From very early on the story’s main male character, Nathaniel Greythorne, gives off serious Dr Frankenstein vibes, with his interest in biology, death and the “natural sciences”. I love speculative fiction in all its forms, so I was so there for this part of the story, trying to figure out what mischief Greythorne was up to in his cellar laboratory. (There were some surprises for me, despite how avidly I was watching, so yay!)
If you’re after a fast-paced read, this book may not be for you; true to its gothic horror roots, the story is told in a way that seems almost gentle, conveying a creeping dread and a growing sense that something is very, very wrong. The slow build is really hard to achieve, but Merrington did a great job — once Nell got to the island and met the Greythornes, I was hooked.
On the other hand, if you’re after a relatively short, “spoopy” read with a creepy setting and a mad but charming antagonist who wouldn’t be out of place in Arkham, then definitely check Greythorne out.
Hannah Stander is a consultant for the FBI—a futurist who helps the Agency with cases that feature demonstrations of bleeding-edge technology. It’s her job to help them identify unforeseen threats: hackers, AIs, genetic modification, anything that in the wrong hands could harm the homeland.
Hannah is in an airport, waiting to board a flight home to see her family, when she receives a call from Agent Hollis Copper. “I’ve got a cabin full of over a thousand dead bodies,” he tells her. Whether those bodies are all human, he doesn’t say.
What Hannah finds is a horrifying murder that points to the impossible—someone weaponizing the natural world in a most unnatural way. Discovering who—and why—will take her on a terrifying chase from the Arizona deserts to the secret island laboratory of a billionaire inventor/philanthropist. Hannah knows there are a million ways the world can end, but she just might be facing one she could never have predicted—a new threat both ancient and cutting-edge that could wipe humanity off the earth.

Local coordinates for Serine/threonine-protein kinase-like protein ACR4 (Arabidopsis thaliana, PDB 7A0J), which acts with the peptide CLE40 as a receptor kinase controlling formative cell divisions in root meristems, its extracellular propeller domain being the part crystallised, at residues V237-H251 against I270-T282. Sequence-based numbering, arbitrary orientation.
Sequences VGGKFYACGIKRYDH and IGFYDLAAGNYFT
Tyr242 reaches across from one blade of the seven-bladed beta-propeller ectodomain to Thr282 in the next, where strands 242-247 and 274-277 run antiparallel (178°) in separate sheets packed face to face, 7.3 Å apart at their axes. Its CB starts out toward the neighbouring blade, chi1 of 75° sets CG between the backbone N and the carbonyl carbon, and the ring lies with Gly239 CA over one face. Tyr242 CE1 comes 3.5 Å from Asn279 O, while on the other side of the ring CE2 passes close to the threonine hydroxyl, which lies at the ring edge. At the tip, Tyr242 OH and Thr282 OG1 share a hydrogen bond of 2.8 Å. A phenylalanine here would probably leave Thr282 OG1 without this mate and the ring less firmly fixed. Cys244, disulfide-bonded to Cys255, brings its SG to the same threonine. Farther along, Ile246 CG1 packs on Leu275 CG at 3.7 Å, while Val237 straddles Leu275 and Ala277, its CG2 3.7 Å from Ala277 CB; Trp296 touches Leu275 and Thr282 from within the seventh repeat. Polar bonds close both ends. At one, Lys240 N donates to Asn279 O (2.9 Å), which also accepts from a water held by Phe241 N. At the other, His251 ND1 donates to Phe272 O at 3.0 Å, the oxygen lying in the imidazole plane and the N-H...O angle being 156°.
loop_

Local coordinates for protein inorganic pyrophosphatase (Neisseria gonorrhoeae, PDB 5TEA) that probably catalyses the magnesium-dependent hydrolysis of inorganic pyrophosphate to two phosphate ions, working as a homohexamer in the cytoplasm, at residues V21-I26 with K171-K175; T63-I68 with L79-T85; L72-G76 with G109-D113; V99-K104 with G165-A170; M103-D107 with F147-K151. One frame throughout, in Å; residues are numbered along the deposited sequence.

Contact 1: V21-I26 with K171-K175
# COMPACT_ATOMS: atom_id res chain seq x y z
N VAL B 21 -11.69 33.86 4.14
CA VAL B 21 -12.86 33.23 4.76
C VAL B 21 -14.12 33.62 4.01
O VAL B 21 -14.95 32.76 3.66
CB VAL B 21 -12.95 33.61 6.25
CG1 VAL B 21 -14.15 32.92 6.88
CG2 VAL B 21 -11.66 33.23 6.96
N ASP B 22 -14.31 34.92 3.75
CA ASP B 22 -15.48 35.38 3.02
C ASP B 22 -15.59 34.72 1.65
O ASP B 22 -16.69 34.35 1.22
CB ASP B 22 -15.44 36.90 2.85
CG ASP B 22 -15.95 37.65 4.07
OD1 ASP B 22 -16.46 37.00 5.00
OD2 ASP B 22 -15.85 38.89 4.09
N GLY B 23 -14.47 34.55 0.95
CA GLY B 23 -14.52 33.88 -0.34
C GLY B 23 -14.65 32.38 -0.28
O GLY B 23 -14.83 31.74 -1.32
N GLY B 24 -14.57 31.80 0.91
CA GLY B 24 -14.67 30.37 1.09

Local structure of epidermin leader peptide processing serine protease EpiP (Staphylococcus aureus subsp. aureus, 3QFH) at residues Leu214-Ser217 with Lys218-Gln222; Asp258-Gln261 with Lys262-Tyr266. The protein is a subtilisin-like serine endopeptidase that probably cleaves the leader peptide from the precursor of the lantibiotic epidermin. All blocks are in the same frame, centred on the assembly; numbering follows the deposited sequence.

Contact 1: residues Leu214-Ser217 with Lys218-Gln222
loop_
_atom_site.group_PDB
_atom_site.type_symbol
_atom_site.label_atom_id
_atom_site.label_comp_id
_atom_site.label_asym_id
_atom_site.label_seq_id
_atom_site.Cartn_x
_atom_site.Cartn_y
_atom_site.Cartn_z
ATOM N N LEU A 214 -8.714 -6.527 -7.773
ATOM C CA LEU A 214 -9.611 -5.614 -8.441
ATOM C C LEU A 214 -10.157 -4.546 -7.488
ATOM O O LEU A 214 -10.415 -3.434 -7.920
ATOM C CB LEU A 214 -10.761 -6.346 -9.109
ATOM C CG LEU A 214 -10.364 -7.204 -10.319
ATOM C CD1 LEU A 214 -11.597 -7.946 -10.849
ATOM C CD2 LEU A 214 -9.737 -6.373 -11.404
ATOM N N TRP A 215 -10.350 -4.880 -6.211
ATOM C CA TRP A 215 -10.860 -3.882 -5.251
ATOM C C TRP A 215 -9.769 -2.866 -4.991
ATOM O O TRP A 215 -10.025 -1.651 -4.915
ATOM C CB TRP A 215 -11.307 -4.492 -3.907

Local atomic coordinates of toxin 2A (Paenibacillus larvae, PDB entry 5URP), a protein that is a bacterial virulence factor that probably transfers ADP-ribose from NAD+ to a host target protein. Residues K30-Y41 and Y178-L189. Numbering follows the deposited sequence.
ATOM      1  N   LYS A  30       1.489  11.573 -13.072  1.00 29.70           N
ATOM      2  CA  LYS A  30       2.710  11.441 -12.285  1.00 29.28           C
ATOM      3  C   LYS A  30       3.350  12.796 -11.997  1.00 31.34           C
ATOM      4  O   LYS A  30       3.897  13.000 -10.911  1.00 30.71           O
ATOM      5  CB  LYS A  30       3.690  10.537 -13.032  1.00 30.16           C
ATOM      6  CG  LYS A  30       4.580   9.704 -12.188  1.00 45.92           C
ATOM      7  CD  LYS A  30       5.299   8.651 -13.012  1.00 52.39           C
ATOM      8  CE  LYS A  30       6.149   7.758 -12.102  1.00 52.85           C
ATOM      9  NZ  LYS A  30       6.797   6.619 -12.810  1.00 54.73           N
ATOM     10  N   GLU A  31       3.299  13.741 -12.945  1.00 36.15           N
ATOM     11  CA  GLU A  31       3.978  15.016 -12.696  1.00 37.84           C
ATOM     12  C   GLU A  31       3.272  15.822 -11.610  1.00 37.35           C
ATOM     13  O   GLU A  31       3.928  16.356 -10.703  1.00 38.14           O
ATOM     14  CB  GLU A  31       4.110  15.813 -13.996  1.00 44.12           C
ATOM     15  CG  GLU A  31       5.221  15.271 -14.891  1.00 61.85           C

I read (ok, listened to the audiobook of) Invasive just after finishing Zer0es, because I wanted more. Not necessarily more of the hackers from the first story, but more of that weird parallel Earth with its almost sci-fi tech and its Hollywood-esque storytelling.
It’s fortunate that I didn’t go into Invasive expecting it to be about the hackers from the first book, because it wasn’t (although Wade does get a brief cameo, and Agent Hollis is a secondary character). It was closer to single POV — the main character is Hannah, and although we get chapters from other characters, they are interludes rather than whole chunks of the story.
I loved Hannah. She’s a futurist who gets anxiety attacks about the direction humanity is heading in, the child of doomsday preppers who absorbed what they taught her but didn’t subscribe to their beliefs about the futility of trying to improve the world (except maybe in her nightmares). She’s good with people, good with tech … but not so perfect as to be super-human and unbelievable.
Did I mention that I love her?
Like Zer0es, Invasive is fast-paced. Unlike Zer0es, it has a lot more gore. If this were a movie, it’d have an MA15+ rating (an R rating in the States) for the gore alone. The blurb mentions weaponising the natural world, and one look at the cover will tell you which part of the natural world. Let’s just say that I wasn’t scared of ants before I read this book, but … well, I won’t be walking past a trail of them any time soon. Urk.
Still, I actually think this is a better book than Zer0es (which I loved). Having less POV characters gives it more focus, makes you more invested in the action, because a lot more is riding on Hannah’s perspective and efforts. In an ensemble cast book like Zer0es, the characters feel more … disposable, almost?
I don’t know if there will be more stories in this world, but I really, really hope there will be.
Five hackers—an Anonymous-style rabble-rouser, an Arab Spring hacktivist, a black-hat hacker, an old-school cipherpunk, and an online troll—are detained by the U.S. government, forced to work as white-hat hackers for Uncle Sam in order to avoid federal prison. At a secret complex known only as “the Lodge,” where they will spend the next year working as an elite cyber-espionage team, these misfits dub themselves “the Zeroes.”
But once the Zeroes begin to work, they uncover secrets that would make even the most dedicated conspiracy theorist’s head spin. And soon they’re not just trying to serve their time, they’re also trying to perform the ultimate hack: burrowing deep into the U.S. government from the inside, and hoping they’ll get out alive. Packed with electric wit and breakneck plot twists, Zer0es is an unforgettable thrill ride through the seedy underbelly of “progress.”